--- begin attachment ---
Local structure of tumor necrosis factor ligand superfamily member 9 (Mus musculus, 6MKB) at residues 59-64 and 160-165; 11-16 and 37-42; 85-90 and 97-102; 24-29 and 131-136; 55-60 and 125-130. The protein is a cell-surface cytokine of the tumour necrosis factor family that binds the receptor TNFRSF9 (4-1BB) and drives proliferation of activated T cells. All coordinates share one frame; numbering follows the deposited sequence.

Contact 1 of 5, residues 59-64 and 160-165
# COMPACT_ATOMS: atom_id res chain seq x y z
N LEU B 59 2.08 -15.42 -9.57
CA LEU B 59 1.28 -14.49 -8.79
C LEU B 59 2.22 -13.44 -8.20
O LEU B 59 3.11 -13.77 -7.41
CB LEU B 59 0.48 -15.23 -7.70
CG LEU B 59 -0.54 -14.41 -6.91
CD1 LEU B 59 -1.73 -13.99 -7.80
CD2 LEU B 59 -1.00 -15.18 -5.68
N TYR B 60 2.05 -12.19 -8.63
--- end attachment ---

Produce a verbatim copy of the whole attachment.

Local structure of tumor necrosis factor ligand superfamily member 9 (Mus musculus, 6MKB) at residues 59-64 and 160-165; 11-16 and 37-42; 85-90 and 97-102; 24-29 and 131-136; 55-60 and 125-130. The protein is a cell-surface cytokine of the tumour necrosis factor family that binds the receptor TNFRSF9 (4-1BB) and drives proliferation of activated T cells. All coordinates share one frame; numbering follows the deposited sequence.

Contact 1 of 5, residues 59-64 and 160-165
# COMPACT_ATOMS: atom_id res chain seq x y z
N LEU B 59 2.08 -15.42 -9.57
CA LEU B 59 1.28 -14.49 -8.79
C LEU B 59 2.22 -13.44 -8.20
O LEU B 59 3.11 -13.77 -7.41
CB LEU B 59 0.48 -15.23 -7.70
CG LEU B 59 -0.54 -14.41 -6.91
CD1 LEU B 59 -1.73 -13.99 -7.80
CD2 LEU B 59 -1.00 -15.18 -5.68
N TYR B 60 2.05 -12.19 -8.63